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Sunday, December 02, 2012


by Sondra Zeidenstein

Image source: Wicked Mike
I woke from a dream
in which I had curly hair,
a bushel of it, unkempt,
uncombable, beyond
messing with
and I was smiling,
I who have always had
scanty hair, flat
to my narrow Rumanian
Jewish skull. I didn’t care
that it wasn’t beautiful,
just that there was
so much of it.

So I’m slow this morning
letting myself down
into reality, the disrepair
our ship of state displays
two days after we won
by one percent, the victory,
a gift from Blacks and Hispanics,
our traditional country
gone, said a pundit.

But my traditional country
has always been
diverse and I remember
how proud I was to be
standing in line in the gym
at school next to the one
black girl in my grade
and when we were told
to hold hands to our left
and our right, my brain
hesitated a second, imagining
the other to whom I’d never
spoken and then
without looking at her,
since we faced forward
so stiffly, I reached sideways
took her hand, and she
took mine. She was thin, my height,
I can’t recall her name,

but that her hand was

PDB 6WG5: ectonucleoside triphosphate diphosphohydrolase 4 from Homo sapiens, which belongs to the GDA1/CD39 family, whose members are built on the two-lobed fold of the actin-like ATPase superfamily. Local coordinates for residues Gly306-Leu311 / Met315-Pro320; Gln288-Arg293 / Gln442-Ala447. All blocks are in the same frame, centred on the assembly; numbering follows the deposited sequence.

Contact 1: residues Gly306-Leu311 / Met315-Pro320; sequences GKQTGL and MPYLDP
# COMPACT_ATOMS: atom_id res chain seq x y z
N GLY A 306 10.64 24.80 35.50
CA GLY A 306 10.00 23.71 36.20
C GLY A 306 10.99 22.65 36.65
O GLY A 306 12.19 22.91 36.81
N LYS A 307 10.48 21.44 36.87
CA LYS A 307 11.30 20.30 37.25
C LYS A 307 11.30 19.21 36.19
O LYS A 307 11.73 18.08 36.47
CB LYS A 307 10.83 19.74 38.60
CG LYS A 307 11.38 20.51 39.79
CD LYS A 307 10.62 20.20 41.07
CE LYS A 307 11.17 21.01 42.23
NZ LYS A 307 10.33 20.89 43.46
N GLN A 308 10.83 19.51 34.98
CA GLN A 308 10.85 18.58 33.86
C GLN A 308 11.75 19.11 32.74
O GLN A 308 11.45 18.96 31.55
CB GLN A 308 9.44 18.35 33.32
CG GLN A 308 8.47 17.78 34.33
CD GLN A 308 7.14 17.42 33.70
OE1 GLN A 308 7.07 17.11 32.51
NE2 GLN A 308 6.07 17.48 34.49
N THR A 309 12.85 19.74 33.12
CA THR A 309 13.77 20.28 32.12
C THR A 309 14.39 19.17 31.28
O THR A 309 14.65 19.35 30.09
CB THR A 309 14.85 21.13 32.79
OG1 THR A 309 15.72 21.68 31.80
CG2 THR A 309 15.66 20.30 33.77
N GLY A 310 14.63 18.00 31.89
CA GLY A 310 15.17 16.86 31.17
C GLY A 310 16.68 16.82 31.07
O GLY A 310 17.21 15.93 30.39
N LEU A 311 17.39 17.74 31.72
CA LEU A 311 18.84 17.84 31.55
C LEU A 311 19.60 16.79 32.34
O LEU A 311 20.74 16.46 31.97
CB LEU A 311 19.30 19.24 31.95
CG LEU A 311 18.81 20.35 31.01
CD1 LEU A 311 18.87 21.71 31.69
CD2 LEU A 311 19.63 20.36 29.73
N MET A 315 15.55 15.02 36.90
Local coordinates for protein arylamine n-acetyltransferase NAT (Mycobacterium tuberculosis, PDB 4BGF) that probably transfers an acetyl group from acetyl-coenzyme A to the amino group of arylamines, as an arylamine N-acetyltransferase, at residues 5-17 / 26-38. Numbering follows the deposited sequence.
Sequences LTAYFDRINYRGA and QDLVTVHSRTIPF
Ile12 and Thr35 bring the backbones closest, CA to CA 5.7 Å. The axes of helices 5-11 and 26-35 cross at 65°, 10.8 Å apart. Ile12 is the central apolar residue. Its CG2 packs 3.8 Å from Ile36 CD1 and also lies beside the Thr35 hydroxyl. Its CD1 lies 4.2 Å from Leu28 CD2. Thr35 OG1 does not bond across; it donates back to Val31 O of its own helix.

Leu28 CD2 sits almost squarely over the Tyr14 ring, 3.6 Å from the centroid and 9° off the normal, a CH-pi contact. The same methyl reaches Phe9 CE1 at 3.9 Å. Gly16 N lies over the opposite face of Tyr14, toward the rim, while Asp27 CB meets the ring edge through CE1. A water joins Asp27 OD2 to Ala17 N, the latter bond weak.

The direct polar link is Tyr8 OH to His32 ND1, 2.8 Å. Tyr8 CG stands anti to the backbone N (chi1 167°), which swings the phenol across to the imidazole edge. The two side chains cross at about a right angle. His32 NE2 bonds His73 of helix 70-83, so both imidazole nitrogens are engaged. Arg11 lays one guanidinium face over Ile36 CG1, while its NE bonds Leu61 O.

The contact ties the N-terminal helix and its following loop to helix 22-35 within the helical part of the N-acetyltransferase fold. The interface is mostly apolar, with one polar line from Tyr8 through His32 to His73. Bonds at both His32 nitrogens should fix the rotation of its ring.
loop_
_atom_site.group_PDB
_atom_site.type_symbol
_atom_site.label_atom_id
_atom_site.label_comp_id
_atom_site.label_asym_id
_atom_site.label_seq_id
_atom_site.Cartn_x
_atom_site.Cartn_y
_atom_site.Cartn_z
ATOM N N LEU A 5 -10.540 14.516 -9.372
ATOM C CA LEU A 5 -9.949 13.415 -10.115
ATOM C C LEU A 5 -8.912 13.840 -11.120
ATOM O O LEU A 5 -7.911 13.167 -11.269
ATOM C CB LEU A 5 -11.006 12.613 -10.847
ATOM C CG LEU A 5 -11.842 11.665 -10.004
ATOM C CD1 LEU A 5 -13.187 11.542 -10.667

slighter than I expected,
her fingers without grasp
to reach for what she knew
by now at twelve
did not belong to her,
her palm flat and dry,

and I felt secretly proud
that I was called on
to extend my privilege
and well being, to someone
less sure of what if anything
belonged to her and I lived
for a moment joined, saying
to my proud, ignorant self,
what I have she must have too.
Here. Take it.

So Obama won again.
He walked on stage at two
in the morning when I could
barely stay awake and his women
wore taffeta, the girls’ legs
exposed above the knees,
their hair flattened and shining
under the lights, their parents
never leaving them for an instant
under the roars of thousands
joined as I had been
seventy years ago
at Morningside School.
This family had it all
for a moment in our country,
something I always believed in.
I was part of it or
I was nothing.

Sondra Zeidenstein is a poet and publisher of Chicory Blue Press. She has published three books of poems, including A Detail in that Story and Contraries and edited several anthologies, including A Wider Giving: Women Writing after a Long Silence.